This Just in: Pleasure Reading Makes a World of Difference

11/20/2007 10:45 am ET | Updated Nov 17, 2011

Breaking news: Reading makes you smarter, more successful, and more active in society. Not reading has the opposite effect.

A new report, To Read or Not to Read, by the National Endowment for the Arts, sounds the alarm:

Although there has been measurable progress in recent years in reading ability at the elementary school level, all progress appears to halt as children enter their teenage years... Most alarming, both reading ability and the habit of regular reading have greatly declined among college graduates...the declines have demonstrable social, economic, cultural, and civic implications.

Everyone, on any point of the political spectrum, should care about this.

Conservatives: Not reading jeopardizes America's dominance in the global marketplace!

Liberals: We can't afford to get dumber and retreat from the great promises of our participatory democracy!

To Read or Not to Read goes on:

As Americans, especially younger Americans, read less, they read less well. Because they read less well, they have lower levels of academic achievement. (The shameful fact that one-third of American teenagers drop out of school is deeply connected to declining literacy and reading comprehension.) With lower levels of reading and writing ability, people do less well in the job market. Poor reading skills correlate heavily with lack of employment, lower wages, and fewer opportunities for advancement. Significantly worse reading skills are found among prisoners than in the general adult population. And deficient readers are less likely to become active in civic and cultural life, most notably in volunteerism and voting.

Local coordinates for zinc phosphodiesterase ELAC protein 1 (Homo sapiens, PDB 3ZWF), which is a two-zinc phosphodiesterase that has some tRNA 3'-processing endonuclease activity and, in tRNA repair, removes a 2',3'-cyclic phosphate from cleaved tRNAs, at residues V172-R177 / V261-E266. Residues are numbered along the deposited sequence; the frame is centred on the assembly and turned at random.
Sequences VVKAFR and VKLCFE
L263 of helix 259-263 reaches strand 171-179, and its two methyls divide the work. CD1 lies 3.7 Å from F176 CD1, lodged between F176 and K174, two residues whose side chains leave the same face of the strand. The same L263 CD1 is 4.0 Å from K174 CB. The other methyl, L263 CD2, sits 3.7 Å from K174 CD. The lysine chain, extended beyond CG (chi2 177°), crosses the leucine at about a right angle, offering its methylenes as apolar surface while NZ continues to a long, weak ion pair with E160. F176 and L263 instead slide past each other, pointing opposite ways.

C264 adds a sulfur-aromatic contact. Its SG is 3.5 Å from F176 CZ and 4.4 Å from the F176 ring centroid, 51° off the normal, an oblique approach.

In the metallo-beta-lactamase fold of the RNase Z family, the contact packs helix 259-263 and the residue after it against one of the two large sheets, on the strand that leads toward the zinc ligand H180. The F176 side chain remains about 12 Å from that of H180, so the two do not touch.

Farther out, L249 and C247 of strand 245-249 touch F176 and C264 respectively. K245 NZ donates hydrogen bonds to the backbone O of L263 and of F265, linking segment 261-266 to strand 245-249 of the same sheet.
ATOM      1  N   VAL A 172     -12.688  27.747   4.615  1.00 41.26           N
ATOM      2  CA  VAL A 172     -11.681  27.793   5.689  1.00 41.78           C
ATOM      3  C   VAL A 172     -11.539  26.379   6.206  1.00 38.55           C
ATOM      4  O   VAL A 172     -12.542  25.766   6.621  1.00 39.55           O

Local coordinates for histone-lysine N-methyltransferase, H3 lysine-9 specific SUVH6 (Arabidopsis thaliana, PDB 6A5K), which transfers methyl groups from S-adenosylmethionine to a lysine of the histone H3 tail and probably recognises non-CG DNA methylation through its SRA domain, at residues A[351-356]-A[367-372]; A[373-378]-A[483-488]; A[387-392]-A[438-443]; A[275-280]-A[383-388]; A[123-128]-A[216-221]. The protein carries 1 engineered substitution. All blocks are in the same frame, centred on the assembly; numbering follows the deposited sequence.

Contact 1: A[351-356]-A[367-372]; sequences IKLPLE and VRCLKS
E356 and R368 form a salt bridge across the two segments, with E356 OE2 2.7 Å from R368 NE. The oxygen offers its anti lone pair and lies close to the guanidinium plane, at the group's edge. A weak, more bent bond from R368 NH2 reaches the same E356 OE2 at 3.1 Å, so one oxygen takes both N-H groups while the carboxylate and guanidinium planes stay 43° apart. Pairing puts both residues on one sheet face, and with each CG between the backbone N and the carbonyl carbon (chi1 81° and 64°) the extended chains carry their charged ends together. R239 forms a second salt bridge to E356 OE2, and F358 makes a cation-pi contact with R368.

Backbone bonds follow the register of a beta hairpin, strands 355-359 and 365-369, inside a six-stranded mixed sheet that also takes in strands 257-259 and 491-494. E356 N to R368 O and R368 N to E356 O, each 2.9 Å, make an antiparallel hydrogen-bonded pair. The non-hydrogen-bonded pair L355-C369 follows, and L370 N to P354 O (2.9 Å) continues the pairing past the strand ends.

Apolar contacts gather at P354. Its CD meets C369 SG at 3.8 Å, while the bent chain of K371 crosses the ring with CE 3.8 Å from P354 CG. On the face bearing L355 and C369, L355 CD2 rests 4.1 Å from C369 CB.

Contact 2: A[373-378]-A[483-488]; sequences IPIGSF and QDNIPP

The report goes on to document drops in pleasure reading across almost every American demographic.

As a teacher, I see a night-and-day difference in the abilities between students who read beyond class requirements and those who don't pick up a book when not forced. Getting kids engaged in reading at an early age and then sustaining that interest should be a priority for policy makers. Their attitude toward teachers and students ought to be: "How can we help you make reading come alive to kids?"

Instead, education laws in America, most prominently No Child Left Behind, have turned away from this vital process and have put focus on constantly testing proficiency. This obsession has not paid off with results. (Test-making corporations like McGraw-Hill, however, have no complaints.) Politicians haven't helped by relentlessly and confusingly declaring victory every time test scores are released.

With the plateau and decline of scores in middle- and high school, it is clear that whatever testing gains were made in elementary school are illusory. Kids--and adults in America--are turning away from reading. As NEA chairman Dana Gioia explained, "This functional approach to reading is not adequate to instill a lifelong love of the subject."

This should be the new modus operandi of lawmakers and education power-brokers in America: instilling a lifelong love of reading and learning. Teachers are trying, wherever possible, to subvert the mechanistic mandates handed down to them and to nurture a passion for reading. Clearly, they need some help.

Dan Brown is a teacher and the author of the memoir, "The Great Expectations School: A Rookie Year in the New Blackboard Jungle."